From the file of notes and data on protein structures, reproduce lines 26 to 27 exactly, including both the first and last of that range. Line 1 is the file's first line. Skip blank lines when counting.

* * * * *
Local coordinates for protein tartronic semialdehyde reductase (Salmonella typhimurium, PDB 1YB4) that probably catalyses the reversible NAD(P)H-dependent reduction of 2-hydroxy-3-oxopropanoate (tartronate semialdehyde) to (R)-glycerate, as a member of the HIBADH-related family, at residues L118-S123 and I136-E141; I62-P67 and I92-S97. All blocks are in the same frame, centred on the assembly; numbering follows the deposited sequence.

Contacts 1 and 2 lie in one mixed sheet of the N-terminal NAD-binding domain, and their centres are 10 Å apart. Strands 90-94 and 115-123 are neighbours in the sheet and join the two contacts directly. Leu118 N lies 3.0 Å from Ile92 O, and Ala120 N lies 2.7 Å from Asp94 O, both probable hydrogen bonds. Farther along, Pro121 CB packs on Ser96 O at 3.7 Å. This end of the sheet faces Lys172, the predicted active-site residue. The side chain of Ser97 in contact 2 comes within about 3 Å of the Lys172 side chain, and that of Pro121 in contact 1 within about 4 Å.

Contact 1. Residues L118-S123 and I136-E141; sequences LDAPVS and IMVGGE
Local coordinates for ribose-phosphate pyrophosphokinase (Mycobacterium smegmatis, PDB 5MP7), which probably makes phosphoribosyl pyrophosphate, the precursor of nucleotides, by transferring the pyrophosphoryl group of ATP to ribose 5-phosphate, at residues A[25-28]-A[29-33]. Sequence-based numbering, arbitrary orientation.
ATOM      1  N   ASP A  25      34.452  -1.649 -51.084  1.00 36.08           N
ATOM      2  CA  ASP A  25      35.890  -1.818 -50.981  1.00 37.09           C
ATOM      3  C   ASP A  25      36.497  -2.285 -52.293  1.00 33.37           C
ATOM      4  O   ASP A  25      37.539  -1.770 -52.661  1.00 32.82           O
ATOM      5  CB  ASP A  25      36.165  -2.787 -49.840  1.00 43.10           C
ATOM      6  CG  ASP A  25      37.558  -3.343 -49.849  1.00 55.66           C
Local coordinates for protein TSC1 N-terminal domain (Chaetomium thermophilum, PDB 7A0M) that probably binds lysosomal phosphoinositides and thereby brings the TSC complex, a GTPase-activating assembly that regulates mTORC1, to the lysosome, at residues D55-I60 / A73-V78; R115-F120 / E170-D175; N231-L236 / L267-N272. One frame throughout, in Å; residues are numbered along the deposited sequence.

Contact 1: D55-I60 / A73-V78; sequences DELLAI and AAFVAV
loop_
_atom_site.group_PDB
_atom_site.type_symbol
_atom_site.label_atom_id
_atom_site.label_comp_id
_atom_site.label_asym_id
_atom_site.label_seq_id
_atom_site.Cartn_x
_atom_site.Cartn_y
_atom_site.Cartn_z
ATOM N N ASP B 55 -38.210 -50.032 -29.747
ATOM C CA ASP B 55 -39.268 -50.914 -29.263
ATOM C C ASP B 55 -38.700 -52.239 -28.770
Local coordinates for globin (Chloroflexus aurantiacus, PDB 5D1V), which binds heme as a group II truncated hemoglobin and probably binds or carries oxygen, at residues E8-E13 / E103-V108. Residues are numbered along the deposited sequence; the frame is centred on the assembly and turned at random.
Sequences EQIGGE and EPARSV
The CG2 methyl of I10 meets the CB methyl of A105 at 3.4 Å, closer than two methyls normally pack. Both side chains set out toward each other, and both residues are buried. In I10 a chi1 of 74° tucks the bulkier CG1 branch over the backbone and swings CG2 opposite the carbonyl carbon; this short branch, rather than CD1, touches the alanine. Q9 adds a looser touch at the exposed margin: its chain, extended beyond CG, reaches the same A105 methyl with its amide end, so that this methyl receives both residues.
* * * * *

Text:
Local coordinates for globin (Chloroflexus aurantiacus, PDB 5D1V), which binds heme as a group II truncated hemoglobin and probably binds or carries oxygen, at residues E8-E13 / E103-V108. Residues are numbered along the deposited sequence; the frame is centred on the assembly and turned at random.
Sequences EQIGGE and EPARSV